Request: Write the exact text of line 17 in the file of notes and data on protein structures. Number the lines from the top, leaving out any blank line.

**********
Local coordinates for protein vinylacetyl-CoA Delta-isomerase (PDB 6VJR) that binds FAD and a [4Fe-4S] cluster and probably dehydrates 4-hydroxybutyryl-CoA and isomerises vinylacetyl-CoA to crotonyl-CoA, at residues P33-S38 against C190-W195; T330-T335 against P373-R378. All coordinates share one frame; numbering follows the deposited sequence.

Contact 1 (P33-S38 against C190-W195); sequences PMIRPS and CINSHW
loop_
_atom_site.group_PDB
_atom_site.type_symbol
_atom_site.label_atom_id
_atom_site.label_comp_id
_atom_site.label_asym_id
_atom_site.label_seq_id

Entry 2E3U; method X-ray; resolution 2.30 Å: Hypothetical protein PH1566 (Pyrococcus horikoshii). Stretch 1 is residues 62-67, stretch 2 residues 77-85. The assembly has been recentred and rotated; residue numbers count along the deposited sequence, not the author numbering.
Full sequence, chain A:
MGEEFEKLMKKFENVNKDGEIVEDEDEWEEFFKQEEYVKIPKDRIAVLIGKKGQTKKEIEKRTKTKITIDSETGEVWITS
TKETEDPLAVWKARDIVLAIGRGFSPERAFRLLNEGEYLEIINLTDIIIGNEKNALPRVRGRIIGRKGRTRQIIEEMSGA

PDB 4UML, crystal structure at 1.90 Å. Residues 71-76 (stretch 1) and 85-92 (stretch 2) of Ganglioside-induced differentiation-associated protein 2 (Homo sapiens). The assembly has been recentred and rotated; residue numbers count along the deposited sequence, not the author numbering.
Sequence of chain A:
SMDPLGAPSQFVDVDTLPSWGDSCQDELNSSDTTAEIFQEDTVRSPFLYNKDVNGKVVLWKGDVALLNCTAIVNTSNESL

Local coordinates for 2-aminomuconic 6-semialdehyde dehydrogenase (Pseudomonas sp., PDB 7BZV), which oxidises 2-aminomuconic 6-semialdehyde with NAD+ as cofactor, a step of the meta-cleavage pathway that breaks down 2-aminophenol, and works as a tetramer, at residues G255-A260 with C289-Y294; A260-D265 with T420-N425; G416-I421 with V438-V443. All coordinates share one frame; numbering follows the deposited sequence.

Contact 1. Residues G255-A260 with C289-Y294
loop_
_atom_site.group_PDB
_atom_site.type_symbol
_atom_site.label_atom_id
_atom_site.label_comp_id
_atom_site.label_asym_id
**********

Local coordinates for 2-aminomuconic 6-semialdehyde dehydrogenase (Pseudomonas sp., PDB 7BZV), which oxidises 2-aminomuconic 6-semialdehyde with NAD+ as cofactor, a step of the meta-cleavage pathway that breaks down 2-aminophenol, and works as a tetramer, at residues G255-A260 with C289-Y294; A260-D265 with T420-N425; G416-I421 with V438-V443. All coordinates share one frame; numbering follows the deposited sequence.